Bill to root out fake degrees in candidates

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The government is cracking down on fake qualifications with Parliament pushing through a bill that will expose these fraudsters.
One measure to dissuade those with dodgy qualifications from applying for jobs is a name and shame list, to be published by the government.

MPs said yesterday they were concerned with the increasing number of job applicants with fake qualifications.

The Department of Higher Education and Training said it needed to jack up its systems to prevent the spread of this.

It said the bill will force the government and state-owned entities to verify the qualifications of their workers, including those serving on the boards of state-owned entities.

Former SABC chief operating officer Hlaudi Motsoeneng was found by then public protector, Thuli Madonsela, not to have a matric certificate.

South Africa’s former ambassador to Japan Mohau Pheko was also found to have a fake Doctor of Philosophy degree.

Pallo Jordan, the former Cabinet minister, also never had a PhD degree and the US university showed that he did not qualify for any degree.

Chief director for legal at the Department of Higher Education advocate Eben Boshoff said the National Qualifications Framework Bill would ensure a clampdown on fake degrees in the country.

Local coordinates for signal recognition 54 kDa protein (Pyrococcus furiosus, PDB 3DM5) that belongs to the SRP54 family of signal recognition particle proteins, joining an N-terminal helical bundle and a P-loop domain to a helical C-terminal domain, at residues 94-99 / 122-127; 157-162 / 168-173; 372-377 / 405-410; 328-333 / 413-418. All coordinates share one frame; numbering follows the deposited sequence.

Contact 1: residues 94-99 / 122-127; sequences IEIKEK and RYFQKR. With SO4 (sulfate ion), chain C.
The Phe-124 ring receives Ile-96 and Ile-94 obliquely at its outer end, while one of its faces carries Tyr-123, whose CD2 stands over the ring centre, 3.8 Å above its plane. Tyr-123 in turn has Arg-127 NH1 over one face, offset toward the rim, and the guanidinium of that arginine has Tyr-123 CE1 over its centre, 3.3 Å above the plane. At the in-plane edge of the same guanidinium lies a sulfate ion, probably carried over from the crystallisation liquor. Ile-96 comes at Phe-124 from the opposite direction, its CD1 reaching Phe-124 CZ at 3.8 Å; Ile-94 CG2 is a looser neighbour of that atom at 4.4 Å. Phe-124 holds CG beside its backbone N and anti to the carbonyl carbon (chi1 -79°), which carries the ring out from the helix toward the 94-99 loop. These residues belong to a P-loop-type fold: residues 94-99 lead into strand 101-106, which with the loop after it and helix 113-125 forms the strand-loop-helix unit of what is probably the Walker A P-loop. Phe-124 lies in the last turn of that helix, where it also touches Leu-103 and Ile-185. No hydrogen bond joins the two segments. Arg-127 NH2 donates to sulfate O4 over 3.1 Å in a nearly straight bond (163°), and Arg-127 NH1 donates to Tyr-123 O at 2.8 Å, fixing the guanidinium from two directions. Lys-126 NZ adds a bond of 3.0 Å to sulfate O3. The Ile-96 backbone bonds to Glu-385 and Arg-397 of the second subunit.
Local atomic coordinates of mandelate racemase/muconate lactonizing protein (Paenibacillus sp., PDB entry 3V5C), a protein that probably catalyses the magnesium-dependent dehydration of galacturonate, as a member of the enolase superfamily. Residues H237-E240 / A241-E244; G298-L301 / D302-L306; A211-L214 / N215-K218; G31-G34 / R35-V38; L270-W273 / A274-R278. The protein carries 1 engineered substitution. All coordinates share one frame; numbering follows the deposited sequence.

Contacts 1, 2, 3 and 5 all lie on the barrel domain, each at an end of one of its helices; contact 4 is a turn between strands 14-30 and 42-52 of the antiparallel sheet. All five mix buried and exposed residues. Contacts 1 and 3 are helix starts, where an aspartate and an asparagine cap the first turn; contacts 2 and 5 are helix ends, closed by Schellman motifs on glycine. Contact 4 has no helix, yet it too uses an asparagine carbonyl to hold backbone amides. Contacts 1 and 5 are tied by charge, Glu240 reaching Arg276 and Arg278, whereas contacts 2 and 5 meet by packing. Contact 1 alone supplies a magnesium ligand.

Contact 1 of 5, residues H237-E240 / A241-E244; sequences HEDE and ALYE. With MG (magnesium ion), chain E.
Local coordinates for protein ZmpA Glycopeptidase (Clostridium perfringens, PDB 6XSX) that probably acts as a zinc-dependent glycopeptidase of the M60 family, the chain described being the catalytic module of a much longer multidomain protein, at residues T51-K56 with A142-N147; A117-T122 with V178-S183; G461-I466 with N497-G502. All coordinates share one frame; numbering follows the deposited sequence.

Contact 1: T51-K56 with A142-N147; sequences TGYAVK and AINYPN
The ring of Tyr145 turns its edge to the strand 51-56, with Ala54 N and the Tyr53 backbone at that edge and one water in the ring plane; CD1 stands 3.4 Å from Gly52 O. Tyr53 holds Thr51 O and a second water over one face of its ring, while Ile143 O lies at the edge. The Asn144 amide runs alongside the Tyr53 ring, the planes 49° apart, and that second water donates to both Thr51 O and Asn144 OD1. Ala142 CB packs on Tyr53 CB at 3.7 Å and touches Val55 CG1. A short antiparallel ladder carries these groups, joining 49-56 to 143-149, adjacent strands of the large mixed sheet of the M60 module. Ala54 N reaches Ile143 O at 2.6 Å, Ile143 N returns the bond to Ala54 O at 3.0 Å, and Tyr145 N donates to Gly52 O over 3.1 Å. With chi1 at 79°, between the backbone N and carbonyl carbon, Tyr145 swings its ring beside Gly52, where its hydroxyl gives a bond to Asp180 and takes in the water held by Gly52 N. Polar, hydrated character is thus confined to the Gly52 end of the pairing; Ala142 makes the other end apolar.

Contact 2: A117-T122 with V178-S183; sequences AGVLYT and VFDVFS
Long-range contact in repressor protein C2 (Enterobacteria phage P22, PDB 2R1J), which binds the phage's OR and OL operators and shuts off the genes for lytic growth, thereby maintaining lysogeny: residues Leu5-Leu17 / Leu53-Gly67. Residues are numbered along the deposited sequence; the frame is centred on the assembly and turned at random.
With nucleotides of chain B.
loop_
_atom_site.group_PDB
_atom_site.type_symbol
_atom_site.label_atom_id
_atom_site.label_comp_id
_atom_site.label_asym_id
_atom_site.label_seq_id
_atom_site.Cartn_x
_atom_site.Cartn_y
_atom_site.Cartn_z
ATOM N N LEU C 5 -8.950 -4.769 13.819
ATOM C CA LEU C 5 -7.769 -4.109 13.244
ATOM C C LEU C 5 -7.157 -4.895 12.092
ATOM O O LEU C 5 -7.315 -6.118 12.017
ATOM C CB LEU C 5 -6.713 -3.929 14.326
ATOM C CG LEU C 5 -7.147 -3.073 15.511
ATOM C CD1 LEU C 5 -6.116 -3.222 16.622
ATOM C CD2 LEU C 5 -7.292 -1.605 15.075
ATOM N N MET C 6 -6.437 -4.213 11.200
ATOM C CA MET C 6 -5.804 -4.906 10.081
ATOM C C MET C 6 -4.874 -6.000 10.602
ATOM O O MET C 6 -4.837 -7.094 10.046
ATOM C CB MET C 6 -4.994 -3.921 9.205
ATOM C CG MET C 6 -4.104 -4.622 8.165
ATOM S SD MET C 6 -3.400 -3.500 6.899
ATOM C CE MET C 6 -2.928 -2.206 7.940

The bill makes it compulsory for employers, including the government and private companies, to report people with fake qualifications.

“The SA Qualifications Authority must develop and publish a register for fraudulent and misrepresented qualifications,” said Boshoff.

“It is the legal duty to report misrepresented qualifications by educational institutions, providers and employers,” he said.

The ANC’s Juli Kilian said it was a step in the right direction to tighten up the law to prevent this type of fraud.

She said there’s been an increase in the number of fake qualifications over the years.

The authorities must guard against those with fake qualifications, because it was an injustice to those with hard-earned proper qualifications from universities.

Belinda Bozzoli of the DA welcomed the new measures.

However, she was concerned that institutions did not have the capacity to take all the people with fake qualifications to court.

Bozzoli said it would be appropriate for a statutory body to take up cases of those found to have fake degrees.

Shirley Lloyd, the director for the National Qualifications Framework Directorate in the Department of Higher Education and Training, said when the bill was mooted, it was envisaged that it would cover all three spheres of the government and the SOEs, to root out fake qualifications.

Lloyd pointed out that the bill would make it possible to name and shame people with fake qualifications.

“If you are an employer and somebody presents a fraudulent qualification, you have an obligation to report it,” she said.

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